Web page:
Titus Andronicus, Shakespeare’s bloodiest play, opened at the Royal Shakespeare Theatre tonight with a mandate to shock.
In future performances selected volunteers in the audience will be monitored to see what their response was to an (overlong) play of nearly three hours that contains a violent rape, mass mutilations, copious blood-letting and the wholesale slaughter of almost the entire cast.
And you thought Hamlet was violent?
One has to wonder if The RSC will have enough fake blood to last a run until September and the jaunt down to The Barbican over Christmas.
In fact, I can’t imagine a less likely play to enjoy during the festive season.
Titus, part of the company’s Rome Season, is Shakespeare throwing caution to the wind and turning in a play so outrageously violent that I’m surprised it didn’t sink his fledgling career there and then.
But he lived in brutal times, with wars waging and countries being ravaged. His story, though, was spawned from the tales and myths of Ancient Greece when nothing was off the table. The gorier the better.
Director Blanche McIntyre has opted for modern dress to emphasise a society in turmoil and chaos due to a leadership challenge. I can’t imagine who she’s thinking about.
But the production throws in too many gags and some scenes are so ludicrious as to be farcical. The humour, no matter how black, just doesn’t work in this story of ruthless ambition, revenge and relentless slaughter.
In one scene David Troughton’s Titus shuffles on stage in a cardboard box. In another his family fire off toy bows and arrows, Goth Queen Tamora suddenly appears like the image off a Britannia penny and Will Bliss plays the clown as a bicycle courier.
The production is far more successful in times of high tension and suspense such as when avenging son, Lucius (Tom McCall) keeps the audience guessing about whether he intends to murder a newborn infant.
We watch him toy with his belt strap and fashioning it into a noose around the baby’s neck. He gives it to a woman in the audience, takes it back, gives it again. Will the mewling tot live or die?
For those unfamiliar with Titus the roll call of death and mutilation includes two arms and a hand lopped off, a fair few heads decapitated, a horrific rape, shootings, stabbings and throat-cuttings.
Even a hapless fly is hacked to pieces ( though no real flies are hurt during the making of any performance).
Titus, an old war horse who spends his time on the battlefield alongside his many sons, returns to Rome with Tamora and her sons as prisoners-of-war, to find the emperor has died and his two sons are fighting it out for succession.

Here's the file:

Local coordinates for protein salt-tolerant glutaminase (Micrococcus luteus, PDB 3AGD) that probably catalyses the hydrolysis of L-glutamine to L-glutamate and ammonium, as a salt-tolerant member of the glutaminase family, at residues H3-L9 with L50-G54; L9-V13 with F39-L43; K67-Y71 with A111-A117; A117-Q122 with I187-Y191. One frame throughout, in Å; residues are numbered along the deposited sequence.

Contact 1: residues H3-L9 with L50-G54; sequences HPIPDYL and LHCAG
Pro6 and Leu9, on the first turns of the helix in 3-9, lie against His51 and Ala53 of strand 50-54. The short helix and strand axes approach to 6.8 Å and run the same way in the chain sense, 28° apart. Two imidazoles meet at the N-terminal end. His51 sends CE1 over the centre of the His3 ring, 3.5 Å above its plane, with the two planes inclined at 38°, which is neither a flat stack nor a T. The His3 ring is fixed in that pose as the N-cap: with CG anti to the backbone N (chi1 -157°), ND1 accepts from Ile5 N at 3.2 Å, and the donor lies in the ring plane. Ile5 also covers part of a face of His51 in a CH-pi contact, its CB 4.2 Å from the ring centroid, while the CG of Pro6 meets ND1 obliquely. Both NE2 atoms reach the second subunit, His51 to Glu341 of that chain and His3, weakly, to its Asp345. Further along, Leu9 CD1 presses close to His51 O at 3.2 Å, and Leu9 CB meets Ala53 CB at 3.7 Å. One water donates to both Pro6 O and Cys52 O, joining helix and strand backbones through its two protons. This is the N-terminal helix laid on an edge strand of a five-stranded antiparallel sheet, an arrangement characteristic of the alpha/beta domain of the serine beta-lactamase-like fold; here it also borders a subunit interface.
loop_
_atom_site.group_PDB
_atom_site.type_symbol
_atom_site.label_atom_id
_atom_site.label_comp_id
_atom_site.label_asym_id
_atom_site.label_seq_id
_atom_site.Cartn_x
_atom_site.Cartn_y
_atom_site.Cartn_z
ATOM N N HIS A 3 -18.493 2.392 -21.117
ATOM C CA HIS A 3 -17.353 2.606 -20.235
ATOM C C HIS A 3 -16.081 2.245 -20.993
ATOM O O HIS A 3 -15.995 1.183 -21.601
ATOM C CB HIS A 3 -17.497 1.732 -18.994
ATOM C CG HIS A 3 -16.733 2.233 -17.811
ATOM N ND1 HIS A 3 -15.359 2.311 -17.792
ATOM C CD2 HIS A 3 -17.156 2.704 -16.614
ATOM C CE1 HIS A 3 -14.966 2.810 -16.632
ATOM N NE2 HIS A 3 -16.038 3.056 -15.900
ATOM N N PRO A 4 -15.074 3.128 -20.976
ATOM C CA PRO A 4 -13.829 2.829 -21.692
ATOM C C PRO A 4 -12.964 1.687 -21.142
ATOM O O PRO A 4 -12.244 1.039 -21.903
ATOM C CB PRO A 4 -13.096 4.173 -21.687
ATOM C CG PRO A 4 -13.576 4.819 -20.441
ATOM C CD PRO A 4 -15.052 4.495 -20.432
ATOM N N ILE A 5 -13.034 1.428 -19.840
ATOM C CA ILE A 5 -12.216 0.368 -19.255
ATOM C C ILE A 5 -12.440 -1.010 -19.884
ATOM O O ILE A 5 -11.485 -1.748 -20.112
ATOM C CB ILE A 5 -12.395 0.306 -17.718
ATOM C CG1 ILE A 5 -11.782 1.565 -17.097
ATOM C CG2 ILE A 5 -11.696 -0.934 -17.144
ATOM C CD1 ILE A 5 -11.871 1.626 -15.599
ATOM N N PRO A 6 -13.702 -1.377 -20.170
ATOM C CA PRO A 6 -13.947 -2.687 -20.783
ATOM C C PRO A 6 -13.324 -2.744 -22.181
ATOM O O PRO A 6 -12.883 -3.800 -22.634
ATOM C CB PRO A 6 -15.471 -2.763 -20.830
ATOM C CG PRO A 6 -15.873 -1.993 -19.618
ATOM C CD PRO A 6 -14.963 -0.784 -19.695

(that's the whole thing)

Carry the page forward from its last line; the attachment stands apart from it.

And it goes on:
But the Emperor had named Titus as his succsssor, a move that not only horrifies sons Saturninus (Martin Hutson) and Bassianus (Dharmesh Patel) but also Titus who doesn’t want the job.
He throws his weight behind the excitable Saturninus who claims Titus’s daughter, Lavinia, as his bride – until he catches sight of Tamora and changes his mind.
Lavinia is delighted as she can marry her true love, Bassianus.
But Tamora wants revenge for Titus ordering the execution of her oldest son – whose death sets the ball rolling in this bloodbath and she encourages her remaining two sons to ravish (and more) the lovely Lavinia.
Stefan Adegbola, as Tamora’s manipulative Moor lover, Aaron, also plays his part in whipping up the violence.
After that it’s one horrible plot and counter plot after another.
But, despite the brutality and almost continual orgy of violence, there were lulls in the narrative when I began to lose concentration.
It was even, dare I say it, a trifle dull. “Come on,” I kept thinking. “How much longer before we get to the banquet scene?”
Troughton makes a credible Titus and an even more convincing father who exacts his own justice after his family has been devastated.
The remaining ensemble make the most of their time on stage knowing it’s only a matter of time until they are killed in the most horrendous and shocking way imaginable.
Is it disturbing? Will Titus Andronicus give you sleepless nights? It could have been more graphic.
Perhaps I’ve become too accustomed to stage violence but I must admit, Mr Troughton’s amputation scene was pretty gruesome.
Titus Andronicus plays, in rep, in the Royal Shakespeare Theatre, until September 2 and is screened live around the world on August 9.
It plays at London’s Barbican Theatre from December 7 until January 19.
This modern dress version of Titus Andronicus, Shakespeare's goriest play, is a bloodbath but is let down by black humour and overlong scenes.